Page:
Is it time to apply fungicide? The answer varies by hybrid
To apply a fungicide on corn, or not to apply? That’s the question!
The Indiana Certified Crop Adviser panel searched for the answer from two different directions.
Panelists include Betsy Bower, agronomist, Ceres Solutions, Terre Haute; Steve Dlugosz, crops consultant, Harvestland Co-op, eastern Indiana; and Bryan Overstreet, Purdue University Extension ag educator in Jasper and Pulaski counties.
One hybrid I used is susceptible to gray leaf spot. It was a high yielder so I planted it anyway. Should I just schedule a fungicide application now, or wait and scout?
Overstreet: Scout before tasseling to see if gray leaf spot is present. If it needs it, the best time will be during tasseling or shortly afterward.
Ask yourself questions. Is the field in a corn-soybean rotation or corn after corn? Corn after corn will be more susceptible. What’s the weather forecast for the next two weeks? The disease needs high humidity, moisture and warm temperatures.
If you scout and don’t need to spray, you’ve saved money. If you have questions, call Kiersten Wise, Purdue Extension plant pathologist, at 765-496-3190.
Dlugosz: Warm, humid weather provides a favorable environment for rapid development of gray leaf spot, especially on susceptible hybrids. No-till corn may be particularly vulnerable. Schedul-
ing an application on high-yielding hybrids under these conditions can be profitable.
Bower: While it’s tempting to just schedule it for application, it’s best to scout first. Knowing it’s susceptible, it would be first on my list to scout. Check for long, rectangular, pale-brown or gray lesions on lower leaves first. If 50% of the plants have disease lesions on the third leaf below the ear leaf or higher prior to tasseling, and the hybrid is susceptible or moderately susceptible, consider application.
My seed dealer claims every hybrid I planted has good resistance to most foliar diseases. Yet my chemical dealer is pushing fungicides. If I wait, I may not get product or airplane access. What should I do?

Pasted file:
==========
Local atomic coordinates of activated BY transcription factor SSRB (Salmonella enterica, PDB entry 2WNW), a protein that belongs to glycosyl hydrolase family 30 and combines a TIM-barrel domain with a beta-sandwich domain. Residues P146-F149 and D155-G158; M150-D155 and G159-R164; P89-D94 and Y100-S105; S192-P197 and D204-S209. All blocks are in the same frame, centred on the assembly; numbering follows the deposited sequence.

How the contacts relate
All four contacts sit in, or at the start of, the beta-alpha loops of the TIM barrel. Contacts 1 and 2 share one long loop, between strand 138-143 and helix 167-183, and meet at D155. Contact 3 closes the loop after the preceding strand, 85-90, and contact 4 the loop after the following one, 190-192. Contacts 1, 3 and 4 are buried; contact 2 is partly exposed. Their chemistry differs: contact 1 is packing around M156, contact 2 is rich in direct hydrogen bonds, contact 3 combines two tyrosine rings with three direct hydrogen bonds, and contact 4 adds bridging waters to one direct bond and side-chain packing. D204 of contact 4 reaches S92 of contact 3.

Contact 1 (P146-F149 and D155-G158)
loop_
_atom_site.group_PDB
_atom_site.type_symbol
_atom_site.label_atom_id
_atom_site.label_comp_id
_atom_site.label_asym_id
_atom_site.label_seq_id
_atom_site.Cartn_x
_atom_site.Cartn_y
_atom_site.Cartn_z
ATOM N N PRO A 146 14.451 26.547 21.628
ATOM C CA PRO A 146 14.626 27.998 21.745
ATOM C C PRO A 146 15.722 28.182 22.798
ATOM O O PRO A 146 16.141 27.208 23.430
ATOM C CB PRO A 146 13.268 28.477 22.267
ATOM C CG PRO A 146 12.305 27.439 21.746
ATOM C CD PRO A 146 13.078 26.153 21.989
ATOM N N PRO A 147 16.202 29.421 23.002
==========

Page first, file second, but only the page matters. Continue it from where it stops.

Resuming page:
Dlugosz: Profitable returns from fungicide on corn are most common on highly susceptible hybrids. Responses are much less frequent on hybrids with good resistance to leaf diseases. Preferred application window is beginning of tassel to brown silk. Logistics of aerial applications can be complicated. Arranging the application early may be a good idea. You can always cancel later.
Overstreet: Results have been very inconsistent in showing higher results when disease pressure is not present. Many cases have shown no yield benefit. How much yield boost will it take to pay for application? At the current price of corn, it will take several bushels. I would look at previous crop, planting date, weather forecast and whether or not any disease is present.
Bower: On hybrids that have good resistance, the amount of yield protected if an outbreak occurs may be lower than cost of product and application.
If you have river bottoms, or corn after corn, and you want to see if it pays, try it. But be sure to leave an untreated check. Sometimes we ask applicators to spray perpendicular to planting direction leaving half to one-third unsprayed. There may be yield differences, and there may also be differences in stalk quality that could be important to you.
Scout and see: Note the gray leaf spot lesions on this corn leaf. Department of Plant Pathology Archive, North Carolina State University, Bugwood.org
This article published in the July, 2010 edition of INDIANA PRAIRIE FARMER.
All rights reserved. Copyright Farm Progress Cos. 2010.